The cost of harmonisation

The Commonwealth Government through COAG is driving harmonisation of laws and regulation in a range of sectors, the goal being replacement of conflicting sets of state laws with uniform national laws and replacing numerous regulators with a single national regulator.

Credit unions, building societies and friendly societies went through this process in 2000.

Private health insurers have nearly completed this process.

Co-operatives, charities and the not-for-profit sector are going through this process now.

Whilst the requirement for compliance with best practice standards (eg financial and governance) is important, many community organisations and co-operatives are having difficulty with the requirement to use common terminology and change their descriptor (are they all Community Social Welfare Organisations? Are they  'micro', 'small', 'medium' or 'large'?). Why must they be registered under the Corporations Act or, in the case of charities and not-for-profits, a National Fundraising Act? (see the Senate Commitee Report)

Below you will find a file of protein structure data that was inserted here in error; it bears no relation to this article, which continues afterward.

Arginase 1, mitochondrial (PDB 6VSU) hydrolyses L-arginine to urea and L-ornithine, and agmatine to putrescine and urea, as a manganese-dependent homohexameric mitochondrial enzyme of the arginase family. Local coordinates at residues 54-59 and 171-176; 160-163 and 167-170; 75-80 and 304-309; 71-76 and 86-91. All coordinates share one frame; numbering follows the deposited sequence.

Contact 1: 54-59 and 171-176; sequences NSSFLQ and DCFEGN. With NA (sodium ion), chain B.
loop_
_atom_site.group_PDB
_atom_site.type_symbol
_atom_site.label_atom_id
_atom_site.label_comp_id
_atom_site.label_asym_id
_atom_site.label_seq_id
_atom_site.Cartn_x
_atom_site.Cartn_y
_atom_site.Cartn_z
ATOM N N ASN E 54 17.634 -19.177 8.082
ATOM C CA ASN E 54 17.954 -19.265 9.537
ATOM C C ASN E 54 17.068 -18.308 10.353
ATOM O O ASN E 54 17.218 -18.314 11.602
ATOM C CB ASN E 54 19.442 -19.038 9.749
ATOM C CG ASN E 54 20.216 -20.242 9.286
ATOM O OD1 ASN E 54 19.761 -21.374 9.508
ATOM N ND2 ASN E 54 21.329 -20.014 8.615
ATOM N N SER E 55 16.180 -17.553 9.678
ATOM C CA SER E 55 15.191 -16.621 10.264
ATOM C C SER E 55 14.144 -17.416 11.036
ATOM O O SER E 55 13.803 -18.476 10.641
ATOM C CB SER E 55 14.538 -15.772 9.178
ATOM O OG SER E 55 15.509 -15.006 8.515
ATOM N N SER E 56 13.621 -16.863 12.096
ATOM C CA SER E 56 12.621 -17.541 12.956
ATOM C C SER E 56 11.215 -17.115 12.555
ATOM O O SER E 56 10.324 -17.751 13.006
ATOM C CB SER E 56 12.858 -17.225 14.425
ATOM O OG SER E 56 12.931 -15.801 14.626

Could the cost of harmonisation and regulation be the loss of individuality of the different types of organisations and the disappearance of micro and small community organisations?

What is gained by using common terminology and rules for all charities and not for profits regardless of whether they are in the health sector, primary producers, community welfare or housing? Can we afford to lose these organisations? Or can we afford not to regulate these sectors?

Perhaps mutuals that have gone through the process can pass on lessons learned.

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